There is no doubt about the fact that being a woman, pregnancy is definitely a very vital period of your life. When you prepare yourself for being a mother, the entire world around you changes. After all, you are about to bring a little bundle of joy to this world for the very first time! Just as the “negative” in your pregnancy test kit turns to “positive”, everything in your life starts to revolve around that baby growing up inside you. Your happiness of course is beyond imagination, and yet, you can’t entirely drive away that nibbling fear creating a home inside you, always asking you “What if?”.
Pregnancy certainly is one of the most crucial periods of your life as anything that happens to you might as well affect the baby and of course, there can be nothing worse than this. It is one of the most vulnerable times of your life and you are likely to get afflicted with a number of diseases and ailments during this period. Hepatitis is one such disease which is quite common during pregnancy and hence you should know certain things about it. To make things easier for you, in this article, we are going to tell you everything that you need to know about Hepatitis B and C during pregnancy.
Hepatitis is an inflammation of the liver. The condition can be self-limiting or can progress to fibrosis (scarring), cirrhosis or liver cancer. Hepatitis viruses are the most common cause of hepatitis in the world but other infections, toxic substances (e.g. alcohol, certain drugs), and autoimmune diseases can also cause hepatitis. There are 5 main hepatitis viruses, referred to as types A, B, C, D and E. These 5 types are of greatest concern because of the burden of illness and death they cause and the potential for outbreaks and epidemic spread. In particular, types B and C lead to chronic disease in hundreds of millions of people and, together, are the most common cause of liver cirrhosis and cancer.
Hepatitis B and C During Pregnancy: Signs, Causes, Symptoms and Treatment
What are the signs?
Common signs of hepatitis include nausea and vomiting, loss of appetite, fever, abdominal pain and jaundice, or yellowing of the skin and the whites of the eyes. The problem is, depending on the type of virus, symptoms might not show up for months or years after infection, or you may have no symptoms at all.
What are the causes of Hepatitis B and C?
Hepatitis B virus (HBV) is transmitted through exposure to infective blood, semen, and other body fluids. HBV can be transmitted from infected mothers to infants at the time of birth or from family member to infant in early childhood. Transmission may also occur through transfusions of HBV-contaminated blood and blood products, contaminated injections during medical procedures, and through injection drug use. HBV also poses a risk to healthcare workers who sustain accidental needle stick injuries while caring for infected-HBV patients. Safe and effective vaccines are available to prevent HBV.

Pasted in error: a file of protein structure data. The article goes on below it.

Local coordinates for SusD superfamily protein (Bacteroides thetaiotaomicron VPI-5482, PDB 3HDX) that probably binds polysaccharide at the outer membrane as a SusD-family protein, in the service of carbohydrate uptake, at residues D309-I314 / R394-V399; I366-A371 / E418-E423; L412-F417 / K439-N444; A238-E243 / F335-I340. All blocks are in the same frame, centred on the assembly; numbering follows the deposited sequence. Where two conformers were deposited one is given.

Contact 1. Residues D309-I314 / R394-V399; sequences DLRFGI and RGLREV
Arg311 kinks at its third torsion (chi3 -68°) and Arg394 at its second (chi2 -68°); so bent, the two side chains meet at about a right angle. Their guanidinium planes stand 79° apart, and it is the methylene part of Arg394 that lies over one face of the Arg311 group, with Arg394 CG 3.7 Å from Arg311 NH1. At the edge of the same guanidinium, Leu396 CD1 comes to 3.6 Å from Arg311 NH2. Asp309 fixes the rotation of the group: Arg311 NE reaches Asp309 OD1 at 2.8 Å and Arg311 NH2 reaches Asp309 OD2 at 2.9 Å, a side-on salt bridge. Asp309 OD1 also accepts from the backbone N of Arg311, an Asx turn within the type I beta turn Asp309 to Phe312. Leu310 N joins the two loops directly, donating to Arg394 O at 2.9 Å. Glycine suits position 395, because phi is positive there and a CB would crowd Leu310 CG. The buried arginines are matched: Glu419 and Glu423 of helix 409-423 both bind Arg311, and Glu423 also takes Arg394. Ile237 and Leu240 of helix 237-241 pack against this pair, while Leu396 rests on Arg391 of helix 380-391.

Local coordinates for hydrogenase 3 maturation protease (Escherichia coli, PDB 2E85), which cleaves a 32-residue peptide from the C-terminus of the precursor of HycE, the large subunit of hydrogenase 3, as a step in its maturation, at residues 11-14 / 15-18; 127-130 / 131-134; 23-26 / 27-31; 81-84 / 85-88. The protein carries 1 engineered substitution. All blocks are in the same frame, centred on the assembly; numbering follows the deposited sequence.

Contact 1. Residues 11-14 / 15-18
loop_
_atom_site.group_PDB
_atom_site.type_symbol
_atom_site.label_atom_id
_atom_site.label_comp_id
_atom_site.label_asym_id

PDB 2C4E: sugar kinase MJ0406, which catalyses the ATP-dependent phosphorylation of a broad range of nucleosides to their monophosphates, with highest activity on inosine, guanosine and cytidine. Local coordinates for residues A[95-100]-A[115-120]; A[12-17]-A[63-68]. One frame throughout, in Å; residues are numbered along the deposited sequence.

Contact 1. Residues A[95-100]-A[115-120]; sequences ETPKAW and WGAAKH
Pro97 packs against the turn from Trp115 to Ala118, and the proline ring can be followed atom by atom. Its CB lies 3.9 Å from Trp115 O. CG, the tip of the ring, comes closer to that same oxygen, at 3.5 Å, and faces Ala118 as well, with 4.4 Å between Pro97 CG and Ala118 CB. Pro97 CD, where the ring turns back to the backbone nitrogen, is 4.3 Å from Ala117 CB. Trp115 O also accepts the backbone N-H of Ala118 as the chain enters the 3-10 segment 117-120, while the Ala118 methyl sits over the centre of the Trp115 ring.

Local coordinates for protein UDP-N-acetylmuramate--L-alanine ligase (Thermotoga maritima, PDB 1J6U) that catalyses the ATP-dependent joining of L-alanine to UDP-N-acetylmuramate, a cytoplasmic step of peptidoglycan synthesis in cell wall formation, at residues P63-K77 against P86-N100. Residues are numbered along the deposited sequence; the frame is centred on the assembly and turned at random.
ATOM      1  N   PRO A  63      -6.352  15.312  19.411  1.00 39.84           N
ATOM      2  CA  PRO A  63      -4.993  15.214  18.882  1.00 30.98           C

Hepatitis C virus (HCV) is mostly transmitted through exposure to infective blood. This may happen through transfusions of HCV-contaminated blood and blood products, contaminated injections during medical procedures, and through injection drug use. Sexual transmission is also possible but is much less common. There is no vaccine for HCV.
Symptoms of Hepatitis B and C
If you are affected with Hepatitis B, you are likely to get the following symptoms:
- Nausea and vomiting
- Weakness and loss of appetite
- Abdominal pain and pain in joints
- Liver dysfunction
- Extreme dehydration and lack of appetite
For hepatitis C, you might get the following symptoms:
How can they be diagnosed?
Your gynaecologist usually suggests you to undergo routine medical examination in the first trimester, or early in the second trimester to check for the presence of hepatitis B. If you test negative for the infection, and already have the antibody, then you are fine. However, if you test positive, then you will be further tested for complications, especially liver-related problems. Similarly, for hepatitis C, a blood test can ensure whether or not you have the disease and to what extent.
Treatment and Prevention
Most of the pregnant mothers are given the antibodies through hepatitis B immunoglobulin (HBIG). If the hepatitis C infection is detected at an early stage, the doctor may prescribe certain vaccinations and medications to prevent the spread of the infection to your baby, the chances of which are around 5%.
Can these diseases affect your baby?
If you have the infection, there are risks of transmitting the same to your baby. Your baby should be fine during pregnancy. The biggest risk is that your baby could be infected during birth. That is on fact the very reason why ideally, all pregnant women are tested for hepatitis during the early periods of pregnancy. However, harm to your baby can be prevented and the chances of the diseases affecting your baby can be minimized. The following actions will ensure the safety of your newborn:
- Administering hepatitis B immunoglobulin right after birth.
- The first shot of vaccine must be given within 12 hours of birth.
- Successive doses of vaccine to be given at the age of one month and six months.
In most cases, however, if the nursing mother is identified with hepatitis, her breastfeeding the baby in that condition does not usually affect the baby in anyway.
There is not much to worry about this from before however. Even if you are affected with this disease, make sure you take all the precautions after delivery so that it doesn’t take a toll on your baby. Feel free to consult your doctor without hesitation and things will be fine! Happy Parenting!